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Indonesia agrees probe into death of East Timor fighter

Agence France Presse - July 4, 1997

Lisbon – UN and Indonesian officials are to set up an inquiry into the death of the deputy leader of East Timorese rebels fighting Indonesian troops in the former Portuguese colony, Nobel Peace prize winner Jose Ramos-Horta announced Friday.

The inquiry will begin "in the next few days" and will be headed by an independent figure, yet to be designated, probably from the United Nations or another international body such as the Red Cross, Ramos-Horta said, as quoted by the Portuguese news agency Lusa.

David Alex, 48, of the Fretilin movement fighting Indonesian occupation of East Timor, died in unclear circumstances after being captured by Indonesian troops on June 25.

The Indonesian army said Alex was captured at Kaibada, near Bacau, 115 kilometres (70 miles) east of the capital Dili, in a grotto where he was hiding with five other people. It said he died in a military hospital at Dili after being flown there by helicopter. Another version of the story said he had died during the helicopter flight.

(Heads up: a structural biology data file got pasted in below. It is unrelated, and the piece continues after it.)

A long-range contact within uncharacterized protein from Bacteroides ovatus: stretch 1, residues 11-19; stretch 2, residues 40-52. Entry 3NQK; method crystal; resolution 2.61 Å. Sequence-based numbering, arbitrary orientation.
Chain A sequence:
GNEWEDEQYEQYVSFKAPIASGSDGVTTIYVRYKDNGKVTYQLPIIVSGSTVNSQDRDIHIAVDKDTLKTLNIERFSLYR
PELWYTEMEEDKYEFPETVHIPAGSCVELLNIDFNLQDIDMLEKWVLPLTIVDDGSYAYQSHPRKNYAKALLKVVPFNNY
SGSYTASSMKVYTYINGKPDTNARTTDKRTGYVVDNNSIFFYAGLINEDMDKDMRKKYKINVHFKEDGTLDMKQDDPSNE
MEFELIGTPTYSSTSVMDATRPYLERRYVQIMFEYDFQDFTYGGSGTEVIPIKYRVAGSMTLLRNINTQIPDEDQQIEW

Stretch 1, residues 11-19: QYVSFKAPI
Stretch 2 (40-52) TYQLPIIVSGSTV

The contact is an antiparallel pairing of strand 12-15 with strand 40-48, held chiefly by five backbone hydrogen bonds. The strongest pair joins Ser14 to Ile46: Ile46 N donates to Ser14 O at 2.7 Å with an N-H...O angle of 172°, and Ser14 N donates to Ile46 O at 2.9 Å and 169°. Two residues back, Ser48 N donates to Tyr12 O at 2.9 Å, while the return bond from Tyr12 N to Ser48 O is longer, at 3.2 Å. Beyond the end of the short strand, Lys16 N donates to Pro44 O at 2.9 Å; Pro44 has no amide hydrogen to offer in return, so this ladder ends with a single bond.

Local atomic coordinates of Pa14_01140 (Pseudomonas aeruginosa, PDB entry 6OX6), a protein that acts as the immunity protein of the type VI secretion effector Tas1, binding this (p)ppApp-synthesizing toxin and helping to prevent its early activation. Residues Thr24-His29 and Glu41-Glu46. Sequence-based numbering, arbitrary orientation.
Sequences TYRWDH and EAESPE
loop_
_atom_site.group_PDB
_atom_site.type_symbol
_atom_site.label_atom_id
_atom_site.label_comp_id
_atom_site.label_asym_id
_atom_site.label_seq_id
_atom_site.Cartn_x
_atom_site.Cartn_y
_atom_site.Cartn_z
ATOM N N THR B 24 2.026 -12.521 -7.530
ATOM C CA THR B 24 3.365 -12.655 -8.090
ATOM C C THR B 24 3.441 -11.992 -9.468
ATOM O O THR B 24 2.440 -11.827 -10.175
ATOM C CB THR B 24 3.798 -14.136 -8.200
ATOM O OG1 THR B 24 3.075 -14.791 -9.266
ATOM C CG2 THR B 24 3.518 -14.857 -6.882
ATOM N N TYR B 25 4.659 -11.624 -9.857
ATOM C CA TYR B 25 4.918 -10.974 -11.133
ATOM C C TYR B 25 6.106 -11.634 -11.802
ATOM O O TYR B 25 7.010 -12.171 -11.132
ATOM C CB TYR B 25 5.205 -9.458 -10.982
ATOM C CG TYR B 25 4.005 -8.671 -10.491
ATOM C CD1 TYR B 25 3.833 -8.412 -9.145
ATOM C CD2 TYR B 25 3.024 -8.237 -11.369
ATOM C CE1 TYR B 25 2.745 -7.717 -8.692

However rebel sources said Alex had died under interrogration.

The rebel leader was buried without having been identified by his family which has demanded that the body be exhumed for a verification to be made.

Ramos-Horta, himself a leading spokesman for East Timorean independence, was awarded the Nobel Peace Prize in 1996, jointly with the territory's Roman Catholic Bishop Carlos Felipe Ximenes Belo.

On Thursday 10 young East Timorese began a week-long hunger-strike outside the UN office in Lisbon to demand an independent inquiry into Alex's death. Other East Timorese handed in a petition to the US embassy in Lison demanding Washington's support for an independent probe.

The human rights body Amnesty International has said it has asked Jakarta to authorise an independent inquiry.

A Portuguese colony, East Timor was invaded by Indonesia in December 1975 and annexed the following year. The United Nations still considers Portugal the administrative power.